Asian Racing Conference: the sport has ‘so far to go’ in dealing with jockeys’ mental health | HK Racing

Hong Kong racing fans have had a first-hand account of the mental pressure jockeys have been facing during the Covid-19 pandemic, and Australian star driver Glen Boss believes racing “has a long way to go” in addressing the problem.

Vincent Ho Chak-yiu and Joao Moreira are two Hong Kong jockeys who have spoken publicly about their struggles, with Ho saying during the worst of the pandemic: “This Covid isolation is not good for me, mentally it’s not good at all and my spirit needs a break.”

Moreira has been vocal in urging the Jockey Club to improve its approach to mental health in 2021 and he outlined his struggles when he was alone in Hong Kong during his recovery from an injury last year when the Brazilian returned home and eventually his License surrendered.

“We are still trying to navigate through a foggy place at the moment. We still have to go that far, talk about it, publish it, involve governments,” Boss said at the Asian Racing Conference in Melbourne on Thursday.

Joao Moreira bids farewell to his fans in Hong Kong at Sha Tin in December.

Andrew Harding, the Jockey Club’s Executive Director of Racing, believes driver mental health is an issue that racing needs to better address.

“It’s an issue that racing needs to acknowledge and address, and I’m happy to say it’s starting to do it,” Harding said.

“Racing faces a number of challenges and this is one of them because it’s an intense, high-pressure environment. In many of our jurisdictions it is a 7 days a week, 365 days a year call and this pressure is immense on its participants, and perhaps none more so than the jockey.

“Not only does the jockey experience the pressures of the unrelenting nature of our sport, but he is also burdened with expectations – the horse carries the weight the handicapper has given him, the jockey carries the expectations of the owner, the trainer and the gamblers.

Jockey Club General Manager for Racing Andrew Harding.

“Furthermore, they know almost uniquely – as far as athletes are concerned – that if they get out there, in a split second, something could happen that could change their lives and the lives of others forever.”

Harding praised the role prominent athletes have played in removing some of the “stigma historically associated with mental health and perhaps even now in some countries and societies.”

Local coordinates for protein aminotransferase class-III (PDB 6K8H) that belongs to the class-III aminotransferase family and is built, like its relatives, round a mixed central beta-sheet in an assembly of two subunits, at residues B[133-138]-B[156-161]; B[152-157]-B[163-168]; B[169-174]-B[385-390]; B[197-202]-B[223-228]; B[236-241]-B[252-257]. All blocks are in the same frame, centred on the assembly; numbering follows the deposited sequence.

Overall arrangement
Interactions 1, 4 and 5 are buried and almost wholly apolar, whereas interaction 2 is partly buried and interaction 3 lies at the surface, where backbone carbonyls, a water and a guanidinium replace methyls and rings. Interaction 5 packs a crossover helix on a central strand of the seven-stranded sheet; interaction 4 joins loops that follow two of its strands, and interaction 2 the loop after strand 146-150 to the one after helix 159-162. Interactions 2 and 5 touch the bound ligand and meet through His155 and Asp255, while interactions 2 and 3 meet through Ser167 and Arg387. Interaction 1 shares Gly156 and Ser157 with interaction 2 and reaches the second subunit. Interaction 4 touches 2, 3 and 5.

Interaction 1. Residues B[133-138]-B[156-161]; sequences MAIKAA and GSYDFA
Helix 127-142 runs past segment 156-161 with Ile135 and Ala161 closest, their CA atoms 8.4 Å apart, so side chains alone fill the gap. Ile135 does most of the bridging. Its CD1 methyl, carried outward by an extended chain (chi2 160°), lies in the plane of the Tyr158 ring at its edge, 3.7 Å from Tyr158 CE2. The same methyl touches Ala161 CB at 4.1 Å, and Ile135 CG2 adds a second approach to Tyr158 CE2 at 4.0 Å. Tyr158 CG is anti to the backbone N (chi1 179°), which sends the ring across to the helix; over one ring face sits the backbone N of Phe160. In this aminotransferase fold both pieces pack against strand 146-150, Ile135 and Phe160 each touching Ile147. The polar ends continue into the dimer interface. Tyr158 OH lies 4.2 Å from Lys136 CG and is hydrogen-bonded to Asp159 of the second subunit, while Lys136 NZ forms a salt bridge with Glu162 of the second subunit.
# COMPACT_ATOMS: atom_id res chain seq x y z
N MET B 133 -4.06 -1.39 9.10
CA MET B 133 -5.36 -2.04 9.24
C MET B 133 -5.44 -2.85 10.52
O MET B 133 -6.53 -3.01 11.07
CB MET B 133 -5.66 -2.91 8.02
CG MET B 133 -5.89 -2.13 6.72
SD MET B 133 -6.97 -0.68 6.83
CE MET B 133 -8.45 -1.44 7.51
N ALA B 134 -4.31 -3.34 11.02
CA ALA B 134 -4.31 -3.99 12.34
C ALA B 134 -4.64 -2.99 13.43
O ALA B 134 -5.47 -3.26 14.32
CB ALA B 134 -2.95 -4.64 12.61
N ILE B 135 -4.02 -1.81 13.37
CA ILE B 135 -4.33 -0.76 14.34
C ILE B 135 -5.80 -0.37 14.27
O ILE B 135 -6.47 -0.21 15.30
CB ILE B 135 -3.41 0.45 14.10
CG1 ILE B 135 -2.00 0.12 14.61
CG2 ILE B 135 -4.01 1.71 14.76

Boss is one such athlete, with the 53-year-old recently speaking openly about the “dark place” his struggles have taken him and stressing the enormous expectation placed on jockeys.

“It’s all there – the expectations of today’s athletes are unrelenting [and] we encourage eating disorders in our industry,” Boss said. “You’re supposed to be highly trained athletes who are meant to step on these amazing beasts and we’re meant to perform at that amazing level, but we just don’t have anything in us.

Glen Boss at Sha Tin in 2008.

“There’s all that with the malnutrition, the pressure to perform – if I don’t perform do I lose the mountain? And then there’s social media. That is very important.”

Harding, who is also Secretary General of the Asian Racing Federation, set out what sport can do to continue the mental health “revolution”.

“There are at least five things we need to do. One is to continue to remove the stigma that can come with recognizing that we have a problem with our mental health,” he said.

“Another option is to grant access to services. A third is to improve the services provided and another, of course, is to make them lifetime.

An improved world pool and more “lively” fan engagement can help keep racing relevant

“Finally, you have to realize that it can’t be divided up – mental health can’t be put in buckets in terms of what we offer jockeys, in terms of the skills we equip them with to deal with these issues in both their dealing with personal as well as professional life and where those two things meet.”

Earlier Thursday, star Kiwi trainer Chris Waller spoke about the lure of going abroad with his wonder mare, Winx, who won four Cox Plates amid 33 straight wins to end her career.

Winfried Engelbrecht-Bresges, chief executive of The Jockey Club, has spoken this week about how unlikely he thinks it is that hero Golden Sixty will travel from Hong Kong – citing the seven-year-old’s nervous energy – and Waller’s words would have those who hoped for, not trusted -time horse of the year chasing overseas wealth.

“I doubt she would have continued winning, so I think we made the right decision,” Waller admitted of his decision to stay at home with Winx.

Meanwhile, the jockey who is synonymous with Winx – Hugh Bowman – will travel to Sydney to ride In Secret and Mo’unga at Randwick on February 25th before competing in the Hong Kong Gold Cup-Classic Cup on February 26th -Meeting in Sha Tin returns.


Leave a Reply

Your email address will not be published. Required fields are marked *